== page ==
Seven important provincial income tax changes

Personal Tax Planning

1. Increased threshold for all income tax brackets

The taxable income thresholds in all three Ontario provincial tax brackets were increased by 0.7 per cent in 2010, reflecting changes to Canada's consumer-price index (CPI) in Ontario. All indexed non-refundable tax credits also increased by 0.7 per cent.

2. Reduction in lowest personal income tax rate in 2010

The government reduced the rate in the lowest provincial tax bracket by one percentage point, from 6.05 per cent, to 5.05 per cent, effective January 1, 2010.

3. Decrease in provincial surtax level in 2010

The government decreased the basic tax level at which provincial 20 per cent and 36 per cent surtaxes are imposed in 2010. The 20 per cent surtax is imposed on basic Ontario tax over $4,006 in 2010, down from $4,257 in 2009. The 36 per cent surtax level (for a total of 56 per cent) decreased to $5,127 of basic tax in 2010, down from $5,370 of basic tax in 2009.

4. Harmonized Sales Tax

The Ontario government adopted a harmonized sales tax (HST) on July 1, 2010. The HST is 13 per cent, combining the former provincial retail sales tax of 8 per cent, with the federal goods and services tax (GST) of five per cent.

A one-time Ontario sales tax transition benefit for qualified Ontario residents of up to $300 for single individuals and $1,000 for families, including single-parent households, is available in three instalment payments, in June 2010, December 2010, and June 2011. Benefit payments are reduced when a single person's adjusted net income exceeds $80,000 and a family's adjusted net income exceeds $160,000.

5. Replacement of existing property and sales tax credit

The Ontario government introduced two new separate, refundable property and sales tax credits in 2010, to replace the existing combined property tax and sales tax credits. The new Ontario property tax credit (OPTC) is worth up to $900 for individuals under the age of 65and up to $1,025 for senior citizens. This amount is phased out at two per cent of adjusted family net income above $20,000 for single individuals, and above $25,000 for families.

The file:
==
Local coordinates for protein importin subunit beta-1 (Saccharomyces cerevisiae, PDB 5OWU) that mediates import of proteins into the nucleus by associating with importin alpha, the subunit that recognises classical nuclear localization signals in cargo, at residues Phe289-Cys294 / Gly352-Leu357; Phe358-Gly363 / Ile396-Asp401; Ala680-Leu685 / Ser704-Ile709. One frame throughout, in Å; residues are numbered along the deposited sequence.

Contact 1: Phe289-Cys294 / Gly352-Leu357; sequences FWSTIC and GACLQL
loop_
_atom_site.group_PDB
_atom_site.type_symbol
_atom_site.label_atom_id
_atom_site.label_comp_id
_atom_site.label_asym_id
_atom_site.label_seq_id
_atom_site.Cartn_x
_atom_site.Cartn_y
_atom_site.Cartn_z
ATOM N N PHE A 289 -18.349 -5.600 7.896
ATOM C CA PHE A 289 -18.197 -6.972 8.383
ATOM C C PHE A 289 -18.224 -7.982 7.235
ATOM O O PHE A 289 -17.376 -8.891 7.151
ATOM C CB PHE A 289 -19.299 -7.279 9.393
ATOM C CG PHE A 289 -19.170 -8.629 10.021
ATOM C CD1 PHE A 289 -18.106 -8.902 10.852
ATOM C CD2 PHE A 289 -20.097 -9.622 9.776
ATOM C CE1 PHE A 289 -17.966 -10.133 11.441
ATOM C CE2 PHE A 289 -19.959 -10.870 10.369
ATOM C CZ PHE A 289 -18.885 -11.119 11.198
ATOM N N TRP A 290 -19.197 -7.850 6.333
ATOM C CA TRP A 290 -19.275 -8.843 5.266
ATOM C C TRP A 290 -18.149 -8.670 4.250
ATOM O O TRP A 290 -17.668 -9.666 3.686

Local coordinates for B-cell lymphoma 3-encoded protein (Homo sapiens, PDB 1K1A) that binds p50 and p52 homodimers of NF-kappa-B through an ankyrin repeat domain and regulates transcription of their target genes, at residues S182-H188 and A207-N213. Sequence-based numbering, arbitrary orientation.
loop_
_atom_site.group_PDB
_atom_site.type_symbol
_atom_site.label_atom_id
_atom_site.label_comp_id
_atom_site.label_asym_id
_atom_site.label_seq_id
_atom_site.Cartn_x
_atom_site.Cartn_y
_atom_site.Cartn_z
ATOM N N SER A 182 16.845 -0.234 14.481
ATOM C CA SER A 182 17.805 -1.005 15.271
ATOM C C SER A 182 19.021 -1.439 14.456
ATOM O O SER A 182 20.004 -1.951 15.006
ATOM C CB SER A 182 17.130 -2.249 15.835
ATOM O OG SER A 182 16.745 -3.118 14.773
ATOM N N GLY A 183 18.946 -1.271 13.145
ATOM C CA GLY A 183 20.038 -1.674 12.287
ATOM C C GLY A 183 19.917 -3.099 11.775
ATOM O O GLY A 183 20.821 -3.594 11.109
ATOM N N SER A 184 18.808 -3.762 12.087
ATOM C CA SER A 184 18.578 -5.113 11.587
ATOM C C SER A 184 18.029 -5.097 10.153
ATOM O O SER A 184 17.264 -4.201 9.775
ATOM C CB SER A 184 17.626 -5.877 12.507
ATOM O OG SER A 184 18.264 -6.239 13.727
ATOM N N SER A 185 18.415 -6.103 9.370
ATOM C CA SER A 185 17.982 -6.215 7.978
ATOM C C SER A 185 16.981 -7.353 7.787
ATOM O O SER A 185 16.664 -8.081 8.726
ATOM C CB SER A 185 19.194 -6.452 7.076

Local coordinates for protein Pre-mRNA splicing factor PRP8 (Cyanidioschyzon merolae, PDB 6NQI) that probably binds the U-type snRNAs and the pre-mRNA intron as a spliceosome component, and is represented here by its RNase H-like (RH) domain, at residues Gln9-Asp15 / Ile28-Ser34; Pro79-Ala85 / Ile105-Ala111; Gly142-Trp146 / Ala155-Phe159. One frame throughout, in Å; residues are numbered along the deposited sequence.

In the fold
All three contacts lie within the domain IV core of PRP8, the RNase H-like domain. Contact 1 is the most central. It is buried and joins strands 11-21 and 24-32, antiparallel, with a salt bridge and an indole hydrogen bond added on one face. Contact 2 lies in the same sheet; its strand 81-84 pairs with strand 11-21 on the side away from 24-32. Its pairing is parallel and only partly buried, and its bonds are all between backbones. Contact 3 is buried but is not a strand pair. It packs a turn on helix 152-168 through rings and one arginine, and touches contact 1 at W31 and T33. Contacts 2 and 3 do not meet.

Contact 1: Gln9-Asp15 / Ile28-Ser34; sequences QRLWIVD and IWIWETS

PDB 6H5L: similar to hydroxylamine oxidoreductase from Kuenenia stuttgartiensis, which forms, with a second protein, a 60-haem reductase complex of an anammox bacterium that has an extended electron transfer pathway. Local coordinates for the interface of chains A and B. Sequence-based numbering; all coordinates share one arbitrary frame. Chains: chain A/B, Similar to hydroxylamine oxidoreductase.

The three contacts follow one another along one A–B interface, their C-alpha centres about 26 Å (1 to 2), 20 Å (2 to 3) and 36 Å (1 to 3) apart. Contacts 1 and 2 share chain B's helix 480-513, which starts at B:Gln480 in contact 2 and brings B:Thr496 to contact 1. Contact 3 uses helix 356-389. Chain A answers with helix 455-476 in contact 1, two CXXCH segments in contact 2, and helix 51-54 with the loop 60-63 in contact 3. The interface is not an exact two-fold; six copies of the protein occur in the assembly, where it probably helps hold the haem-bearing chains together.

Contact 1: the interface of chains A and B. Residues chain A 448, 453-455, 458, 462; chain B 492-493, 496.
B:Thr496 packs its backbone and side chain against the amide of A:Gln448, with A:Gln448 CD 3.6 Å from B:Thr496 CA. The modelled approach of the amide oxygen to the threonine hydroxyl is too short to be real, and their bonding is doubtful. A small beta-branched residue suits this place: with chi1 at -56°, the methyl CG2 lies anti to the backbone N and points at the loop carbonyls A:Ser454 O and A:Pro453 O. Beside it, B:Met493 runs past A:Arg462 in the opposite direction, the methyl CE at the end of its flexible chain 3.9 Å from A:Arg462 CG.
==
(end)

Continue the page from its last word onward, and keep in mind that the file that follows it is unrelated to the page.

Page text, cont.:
The Ontario sales tax credit (OSTC) is worth up to $260 for each adult and child. It is reduced by four per cent of adjusted net income above $20,000 for single individuals, and $25,000 for families.

Both the OPTC and OSTC thresholds will be indexed annually in future to account for CPI increases due to inflation. It has been proposed that the OPTC will convert to a new Ontario energy and property tax credit, with payments beginning in 2011.

6. Proposed new Ontario children's activity tax credit

The Ontario government has proposed a new, refundable Ontario children's activity tax credit, effective January 1, 2010. Under the proposed credit, parents and guardians would be able to claim up to $500 of eligible expenses per child and receive a refundable tax credit worth up to $50 per child who is under 16. The credit would be worth up to $100 for a child under 18 who has a disability.

7. Various parallel measures to federal initiatives

The Ontario provincial government has paralleled certain measures announced by the federal government, including allowing a rollover of certain registered plan proceeds to a registered disability savings plan (RDSP); changes to the scholarship exemption and education tax credit; treatment of employee stock options; and various capital cost allowance (CCA) measures, among others.

Reference: 2010-11 Personal Tax Planning Guide, CGA Ontario. You can view the guide or order a hardcopy online at www.cga-ontario.org/Publications/Information_Booklets

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Carol Ireland

Carol Ireland

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CENTURY 21 Millennium Inc., Brokerage*
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